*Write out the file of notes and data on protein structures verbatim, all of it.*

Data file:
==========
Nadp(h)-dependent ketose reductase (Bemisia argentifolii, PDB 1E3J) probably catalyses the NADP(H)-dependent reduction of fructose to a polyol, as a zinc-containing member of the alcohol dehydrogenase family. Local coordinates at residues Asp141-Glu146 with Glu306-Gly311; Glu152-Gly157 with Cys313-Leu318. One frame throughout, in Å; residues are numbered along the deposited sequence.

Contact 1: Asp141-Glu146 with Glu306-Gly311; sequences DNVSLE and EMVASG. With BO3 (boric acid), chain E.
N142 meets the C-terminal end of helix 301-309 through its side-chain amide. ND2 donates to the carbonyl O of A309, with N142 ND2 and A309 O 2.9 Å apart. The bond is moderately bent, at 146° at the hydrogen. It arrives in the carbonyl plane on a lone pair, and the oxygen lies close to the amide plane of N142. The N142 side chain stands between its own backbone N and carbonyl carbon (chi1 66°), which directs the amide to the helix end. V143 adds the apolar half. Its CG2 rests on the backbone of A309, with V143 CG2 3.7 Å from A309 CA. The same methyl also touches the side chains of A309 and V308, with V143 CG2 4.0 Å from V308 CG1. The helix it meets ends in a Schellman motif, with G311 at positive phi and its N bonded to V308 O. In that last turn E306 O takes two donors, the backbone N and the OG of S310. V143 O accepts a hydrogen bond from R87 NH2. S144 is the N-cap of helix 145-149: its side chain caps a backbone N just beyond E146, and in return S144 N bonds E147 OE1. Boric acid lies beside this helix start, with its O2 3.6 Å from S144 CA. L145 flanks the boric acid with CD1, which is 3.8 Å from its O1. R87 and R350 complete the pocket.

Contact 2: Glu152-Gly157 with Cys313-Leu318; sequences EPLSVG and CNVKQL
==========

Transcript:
Nadp(h)-dependent ketose reductase (Bemisia argentifolii, PDB 1E3J) probably catalyses the NADP(H)-dependent reduction of fructose to a polyol, as a zinc-containing member of the alcohol dehydrogenase family. Local coordinates at residues Asp141-Glu146 with Glu306-Gly311; Glu152-Gly157 with Cys313-Leu318. One frame throughout, in Å; residues are numbered along the deposited sequence.

Contact 1: Asp141-Glu146 with Glu306-Gly311; sequences DNVSLE and EMVASG. With BO3 (boric acid), chain E.
N142 meets the C-terminal end of helix 301-309 through its side-chain amide. ND2 donates to the carbonyl O of A309, with N142 ND2 and A309 O 2.9 Å apart. The bond is moderately bent, at 146° at the hydrogen. It arrives in the carbonyl plane on a lone pair, and the oxygen lies close to the amide plane of N142. The N142 side chain stands between its own backbone N and carbonyl carbon (chi1 66°), which directs the amide to the helix end. V143 adds the apolar half. Its CG2 rests on the backbone of A309, with V143 CG2 3.7 Å from A309 CA. The same methyl also touches the side chains of A309 and V308, with V143 CG2 4.0 Å from V308 CG1. The helix it meets ends in a Schellman motif, with G311 at positive phi and its N bonded to V308 O. In that last turn E306 O takes two donors, the backbone N and the OG of S310. V143 O accepts a hydrogen bond from R87 NH2. S144 is the N-cap of helix 145-149: its side chain caps a backbone N just beyond E146, and in return S144 N bonds E147 OE1. Boric acid lies beside this helix start, with its O2 3.6 Å from S144 CA. L145 flanks the boric acid with CD1, which is 3.8 Å from its O1. R87 and R350 complete the pocket.

Contact 2: Glu152-Gly157 with Cys313-Leu318; sequences EPLSVG and CNVKQL